In Morocco: Sunday was the first day of Ramadan in Morocco! This week the menu included all kinds of fresh juices (my favorites are mint lemonade and fresh orange banana juice), dates, and my famous Moroccan  ‘zeluk’ ratatouille. Click here for the recipe from a 2012 Ramadan post!

In Philadelphia and the USA: Happy 4th of July! We hope everyone has a wonderful holiday weekend with family, friends, and food.

Our shop will be closed this weekend, but check out our facebook page for online summer promotions!

Love, Heather, Katie + the Mushmina team

ramadan Day 1 2014

Ftur ‘breakfast’ Ramadan Day One. 2014 With Heather + Mohammed in our home.

It’s been 100 years since Woodrow Wilson proclaimed Mother’s Day a national celebration! We wanted to wish all the wonderful mothers out there a wonderful day!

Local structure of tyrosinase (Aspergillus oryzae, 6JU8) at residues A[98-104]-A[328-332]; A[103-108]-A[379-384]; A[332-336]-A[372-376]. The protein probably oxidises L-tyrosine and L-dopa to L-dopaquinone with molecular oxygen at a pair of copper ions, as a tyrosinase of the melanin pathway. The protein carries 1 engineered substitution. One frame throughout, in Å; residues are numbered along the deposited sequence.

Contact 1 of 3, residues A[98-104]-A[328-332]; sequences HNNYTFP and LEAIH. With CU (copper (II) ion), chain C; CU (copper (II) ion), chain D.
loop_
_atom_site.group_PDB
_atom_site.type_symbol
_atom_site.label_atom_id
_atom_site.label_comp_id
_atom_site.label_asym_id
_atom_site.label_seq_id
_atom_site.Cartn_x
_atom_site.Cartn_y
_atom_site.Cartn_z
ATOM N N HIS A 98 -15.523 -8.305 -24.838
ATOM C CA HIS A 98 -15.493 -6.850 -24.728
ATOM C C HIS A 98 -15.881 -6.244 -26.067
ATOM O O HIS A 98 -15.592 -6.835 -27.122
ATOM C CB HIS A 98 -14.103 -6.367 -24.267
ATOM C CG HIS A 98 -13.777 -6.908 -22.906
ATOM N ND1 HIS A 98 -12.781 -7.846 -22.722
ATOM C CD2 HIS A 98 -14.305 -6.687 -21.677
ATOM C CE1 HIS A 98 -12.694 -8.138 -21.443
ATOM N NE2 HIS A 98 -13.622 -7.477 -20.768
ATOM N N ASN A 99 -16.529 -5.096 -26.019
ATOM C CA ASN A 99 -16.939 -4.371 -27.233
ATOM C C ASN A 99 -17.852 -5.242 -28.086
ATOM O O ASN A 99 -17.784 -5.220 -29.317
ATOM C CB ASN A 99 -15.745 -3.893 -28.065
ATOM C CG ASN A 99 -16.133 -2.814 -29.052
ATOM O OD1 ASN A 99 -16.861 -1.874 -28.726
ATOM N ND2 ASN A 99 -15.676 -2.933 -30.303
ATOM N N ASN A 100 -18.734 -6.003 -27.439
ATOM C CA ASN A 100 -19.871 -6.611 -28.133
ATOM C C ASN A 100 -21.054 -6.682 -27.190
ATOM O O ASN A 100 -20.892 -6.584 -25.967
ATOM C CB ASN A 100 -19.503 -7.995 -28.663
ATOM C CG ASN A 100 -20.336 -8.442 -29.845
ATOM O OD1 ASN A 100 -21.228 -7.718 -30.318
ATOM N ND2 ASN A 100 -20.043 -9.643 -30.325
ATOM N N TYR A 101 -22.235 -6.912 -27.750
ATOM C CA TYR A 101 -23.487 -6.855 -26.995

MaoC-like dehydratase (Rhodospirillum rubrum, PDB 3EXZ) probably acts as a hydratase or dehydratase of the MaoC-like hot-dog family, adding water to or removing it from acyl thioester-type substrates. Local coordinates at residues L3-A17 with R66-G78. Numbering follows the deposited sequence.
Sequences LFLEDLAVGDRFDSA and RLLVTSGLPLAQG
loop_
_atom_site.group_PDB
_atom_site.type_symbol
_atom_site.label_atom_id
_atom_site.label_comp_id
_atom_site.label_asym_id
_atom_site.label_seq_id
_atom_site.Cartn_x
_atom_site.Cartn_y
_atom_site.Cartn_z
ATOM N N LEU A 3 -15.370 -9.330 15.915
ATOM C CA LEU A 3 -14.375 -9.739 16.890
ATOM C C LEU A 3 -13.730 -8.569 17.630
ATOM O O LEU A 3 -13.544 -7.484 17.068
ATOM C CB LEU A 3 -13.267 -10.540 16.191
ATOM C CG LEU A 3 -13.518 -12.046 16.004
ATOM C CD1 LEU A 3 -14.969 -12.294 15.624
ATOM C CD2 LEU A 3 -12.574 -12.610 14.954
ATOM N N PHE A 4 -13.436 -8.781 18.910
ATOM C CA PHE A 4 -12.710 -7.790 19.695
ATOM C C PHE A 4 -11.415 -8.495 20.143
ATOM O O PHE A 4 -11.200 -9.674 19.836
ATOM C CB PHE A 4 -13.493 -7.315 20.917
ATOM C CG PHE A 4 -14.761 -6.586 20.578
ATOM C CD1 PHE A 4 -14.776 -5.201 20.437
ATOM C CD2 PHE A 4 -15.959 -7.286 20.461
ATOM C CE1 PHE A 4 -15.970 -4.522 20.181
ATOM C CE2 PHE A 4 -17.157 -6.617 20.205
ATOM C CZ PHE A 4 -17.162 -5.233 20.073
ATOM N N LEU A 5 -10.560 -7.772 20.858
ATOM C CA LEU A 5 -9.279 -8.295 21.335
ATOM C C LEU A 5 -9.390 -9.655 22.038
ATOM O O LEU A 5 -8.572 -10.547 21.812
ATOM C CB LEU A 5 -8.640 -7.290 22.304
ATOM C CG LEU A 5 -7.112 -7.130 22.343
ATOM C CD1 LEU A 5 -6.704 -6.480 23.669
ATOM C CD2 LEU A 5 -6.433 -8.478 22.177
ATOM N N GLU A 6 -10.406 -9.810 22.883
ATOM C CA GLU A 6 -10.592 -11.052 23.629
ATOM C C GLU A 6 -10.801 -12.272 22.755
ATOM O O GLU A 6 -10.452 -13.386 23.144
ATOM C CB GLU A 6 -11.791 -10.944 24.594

“Motherhood is the biggest gamble in the world. It is the glorious life force. It’s huge and scary–it’s an act of infinite optimism.” —Gilda Radner

A recap of a week dedicated to moms @ Mushmina…. enjoy this glorious Sunday!

xo Heather + Katie

Habiba

Habiba and her son

Kenza at work (7)

Kenza and Khowla

Khadiga and family

Khadiga and little Hiba

Zhora and her son Youseff (7)

Zohra and Youseff

 

 

 

 

 

 

 

 

 

 

 

 

 

 

 

 

 

 

 

 

 

 

 

 

 

 

 

 

 

 

 

 

 

 

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Our mom and grandmom, Nanny. We love you!

 

 

 

 

 

 

Know in your heart that all things are possible. We couldn’t conceive of a miracle if none had ever happened. — Libbie Fudim

Happy Sunday!

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Naema El Hami is all ‘qlbi’ or heart. Her story is a familiar one in Morocco where women of her generation were not sent to school because families did not see the value of an education for their daughters. Naema only attended school until the second grade when she was a mere 8-years old.